(Gun debate starts at around 9:35)
In watching the latest Democratic presidential debate on Saturday night, one thing became clear: It’s a race to the bottom on gun rights.
That’s correct, Hillary Clinton, Martin O’Malley and Bernie Sanders are all fighting to portray themselves as the ideal anti-gun candidate by attempting to make the others look soft on gun control.
When the issue was brought up, Clinton fired the first salvo at Sanders, bashing the senator for voting for the sensible Protection of Lawful Commerce in Arms Act, which shields gun manufacturers and dealers from lawsuits when crimes have been committed with their products.
“Well, I think that there are different records,” said Clinton. “I — you know, know that Senator Sanders had a different vote than I did when it came to giving immunity to gun makers and sellers. That was a terrible mistake.”
Sanders, who had defended his position in the past by drawing an analogy to a hammer company, arguing that we don’t allow lawsuits against a hammer maker if someone uses it as a weapon, changed his tune on the PLCAA.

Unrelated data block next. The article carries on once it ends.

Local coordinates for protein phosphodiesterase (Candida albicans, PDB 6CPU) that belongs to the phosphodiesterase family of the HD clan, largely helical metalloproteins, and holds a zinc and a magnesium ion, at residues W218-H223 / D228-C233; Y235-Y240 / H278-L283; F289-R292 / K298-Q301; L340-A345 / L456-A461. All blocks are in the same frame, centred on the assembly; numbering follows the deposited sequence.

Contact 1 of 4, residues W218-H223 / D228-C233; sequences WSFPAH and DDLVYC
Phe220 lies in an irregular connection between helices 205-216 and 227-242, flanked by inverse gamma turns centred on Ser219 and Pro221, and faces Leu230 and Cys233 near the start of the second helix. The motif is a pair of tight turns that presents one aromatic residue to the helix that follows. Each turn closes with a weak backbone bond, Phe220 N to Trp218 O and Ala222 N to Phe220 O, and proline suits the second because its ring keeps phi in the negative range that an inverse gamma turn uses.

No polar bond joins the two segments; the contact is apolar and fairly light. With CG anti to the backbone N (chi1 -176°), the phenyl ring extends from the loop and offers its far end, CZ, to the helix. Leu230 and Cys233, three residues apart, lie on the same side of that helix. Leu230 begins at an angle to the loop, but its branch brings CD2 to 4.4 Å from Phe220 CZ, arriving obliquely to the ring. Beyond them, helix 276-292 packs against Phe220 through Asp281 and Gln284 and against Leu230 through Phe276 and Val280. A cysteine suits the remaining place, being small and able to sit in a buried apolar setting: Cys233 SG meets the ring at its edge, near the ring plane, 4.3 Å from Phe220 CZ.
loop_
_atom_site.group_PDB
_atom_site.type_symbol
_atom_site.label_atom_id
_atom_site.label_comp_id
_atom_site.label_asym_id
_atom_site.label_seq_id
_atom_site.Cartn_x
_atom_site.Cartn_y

“Let’s do more — let’s do more than reverse the immunity,” said a reeling Sanders Saturday night.
Meanwhile, O’Malley struck a blow at Clinton, noting that throughout her political career she’s been all over the board on the gun control.
“But Secretary Clinton, you’ve been on three sides of this,” said O’Malley. “When you ran in 2000, you said that we needed federal robust regulations. Then, in 2008, you were portraying yourself as Annie Oakley and saying that we don’t need those regulations on the federal level and now you’re coming back around here.”
O’Malley, who briefly touted his gun-grabbing accomplishments both as a mayor and governor, which included expanding a ban on modern sporting rifles, was not off the hook. Sanders took an appropriate potshot.
“With all — with all due respect…” said Sanders. “I think it’s fair to say that Baltimore is not now one of the safest cities in America…”
Indeed. The gun-free zones that O’Malley has created both in Baltimore and around Maryland have not done anything but keep more law-abiding citizens from exercising their Constitutional right to keep and bear arms. But I think Sanders point about O’Malley was that he didn’t go far enough to restrict gun ownership.
Overall, though, the message was really rammed home. Doesn’t matter who the nominee is — O’Malley, Clinton or Sanders — whoever wins is going to wage a full-scale assault on the Second Amendment. You can be certain of it.